Caring for the Elderly: Global Perspectives
Declining birth rates and increasing longevity around the globe have made the care of the elderly an international concern. Developed countries struggle to take care of the rapidly increasing population of older adults. However, this problem is compounded in developing countries as industrialization and modernization bring with them major changes in culture and society. Contrary to modernization theory, however, these changes do not necessarily result in a marginalization of older people nor does every society and culture respond in the same way to the tension between modernization and the care of the elderly. Traditional values persist in some areas despite modernization, and private or government programs may be put in place to encourage familial care of the elderly.
Keywords Activities of Daily Living (ADL); Caregiver; Culture; Economic Development; Globalization; Industrialization; Marginalization; Modernization Theory; Social Role; Society; Status
When one thinks of elder care, one typically thinks of it in terms of one's own family or country. Questions of most concern typically center around issues of how to best take care of aging parents or other relatives and how to best plan for one's own future old age and the care that may or may not be needed at that time. These issues, of course, are not restricted to the United States. Across the globe, individuals grow old and require assistance from family, friends, the government, or charitable organizations to deal with changing mental and physical capabilities and increasing needs for health care or other support to meet the instrumental activities of daily living (e.g., going outside the home, light housework, preparing meals, taking medications in the manner prescribed, using the telephone, paying bills and keeping track of money) or even the activities of daily living (e.g., bathing, dressing, grooming, eating, using the toilet, transferring to or from the bed or chair, getting around the house). How such questions are answered and issues resolved often vary widely from country to country, society to society, and culture to culture.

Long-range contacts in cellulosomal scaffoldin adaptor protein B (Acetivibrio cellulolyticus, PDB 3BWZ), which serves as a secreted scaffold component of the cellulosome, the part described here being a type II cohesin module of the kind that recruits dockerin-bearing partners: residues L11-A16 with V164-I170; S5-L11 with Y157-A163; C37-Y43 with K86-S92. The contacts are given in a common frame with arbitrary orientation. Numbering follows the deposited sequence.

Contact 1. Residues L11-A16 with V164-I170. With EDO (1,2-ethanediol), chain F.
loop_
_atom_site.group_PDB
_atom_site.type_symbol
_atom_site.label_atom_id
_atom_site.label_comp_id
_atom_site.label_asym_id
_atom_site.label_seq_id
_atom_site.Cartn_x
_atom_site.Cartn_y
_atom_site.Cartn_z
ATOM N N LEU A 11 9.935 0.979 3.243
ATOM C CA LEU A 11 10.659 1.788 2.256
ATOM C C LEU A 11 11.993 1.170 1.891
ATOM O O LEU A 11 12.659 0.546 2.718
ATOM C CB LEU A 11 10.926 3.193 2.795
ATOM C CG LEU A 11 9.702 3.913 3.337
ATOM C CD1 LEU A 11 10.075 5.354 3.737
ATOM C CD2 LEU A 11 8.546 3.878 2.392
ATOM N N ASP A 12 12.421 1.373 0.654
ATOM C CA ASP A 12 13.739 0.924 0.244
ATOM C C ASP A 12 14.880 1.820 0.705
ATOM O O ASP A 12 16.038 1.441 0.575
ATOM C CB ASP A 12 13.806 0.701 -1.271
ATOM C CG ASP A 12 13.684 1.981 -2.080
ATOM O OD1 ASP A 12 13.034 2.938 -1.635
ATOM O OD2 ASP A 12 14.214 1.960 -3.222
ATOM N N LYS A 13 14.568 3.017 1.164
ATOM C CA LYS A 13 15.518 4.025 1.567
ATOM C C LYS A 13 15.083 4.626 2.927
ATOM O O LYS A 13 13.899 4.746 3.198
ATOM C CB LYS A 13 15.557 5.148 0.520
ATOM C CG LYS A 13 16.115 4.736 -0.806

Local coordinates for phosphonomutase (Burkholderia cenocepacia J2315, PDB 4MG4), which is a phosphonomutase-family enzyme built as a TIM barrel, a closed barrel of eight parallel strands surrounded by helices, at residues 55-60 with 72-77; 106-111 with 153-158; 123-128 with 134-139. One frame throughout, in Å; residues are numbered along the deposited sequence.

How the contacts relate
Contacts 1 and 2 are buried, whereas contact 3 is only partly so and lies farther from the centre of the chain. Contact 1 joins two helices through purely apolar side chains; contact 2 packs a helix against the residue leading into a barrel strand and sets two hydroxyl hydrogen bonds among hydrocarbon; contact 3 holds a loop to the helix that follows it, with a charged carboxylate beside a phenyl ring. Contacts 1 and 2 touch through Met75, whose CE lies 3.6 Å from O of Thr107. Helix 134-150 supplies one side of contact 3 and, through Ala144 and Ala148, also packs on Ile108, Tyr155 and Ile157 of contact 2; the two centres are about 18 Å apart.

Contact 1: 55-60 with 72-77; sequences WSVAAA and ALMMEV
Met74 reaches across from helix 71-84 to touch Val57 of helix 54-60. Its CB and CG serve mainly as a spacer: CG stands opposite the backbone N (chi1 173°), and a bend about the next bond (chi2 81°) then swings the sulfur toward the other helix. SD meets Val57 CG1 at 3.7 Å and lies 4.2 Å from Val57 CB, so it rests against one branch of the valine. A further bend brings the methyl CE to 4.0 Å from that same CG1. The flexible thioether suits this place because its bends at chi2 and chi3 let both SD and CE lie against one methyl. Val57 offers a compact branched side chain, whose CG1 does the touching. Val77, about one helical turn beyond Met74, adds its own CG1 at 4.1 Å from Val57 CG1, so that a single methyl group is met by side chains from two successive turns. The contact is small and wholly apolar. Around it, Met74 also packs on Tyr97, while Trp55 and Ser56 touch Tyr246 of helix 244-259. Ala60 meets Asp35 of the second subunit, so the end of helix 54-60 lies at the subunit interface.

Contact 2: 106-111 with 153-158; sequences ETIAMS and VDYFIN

Increasing Proportions of Elderly
As medical advances continue to bring about improvements in longevity, the proportion of elders not only in the United States but around the globe continues to rise. According to the United Nations, there is a continuing trend toward lower birth and death rates around the world. As a result, the proportion of elderly individuals in cultures and societies around the world is on the rise and is projected to continue to rise well into the coming centuries. For example, according to the United Nations, in 1950 there were 205 million persons aged sixty years or older worldwide, and only three countries had more than ten million people aged sixty or older: China, India, and the United States; by 2000, the number of persons aged sixty years and older increased approximately three times to 606 million and the number of countries with more than 10 million people over sixty increased to twelve. Over the first half of the twenty-first century, the global population of persons aged sixty or older is projected to expand to more than three times to two billion people in 2050. Further, longevity itself is increasing, with people aged eighty years or older being the fastest growing segment of the global population. The global population of individuals aged one hundred years or more is projected to increase fourteen-fold from 265,000 people in 2005 to 3.7 million by 2050. In addition, the tempo of aging is increasing more rapidly in developing countries than in developed countries, which means that along with the other issues of economic development, these countries will also have to quickly deal with the issue of their aging populations (UN Department of Economic and Social Affairs Population Division).
An International Issue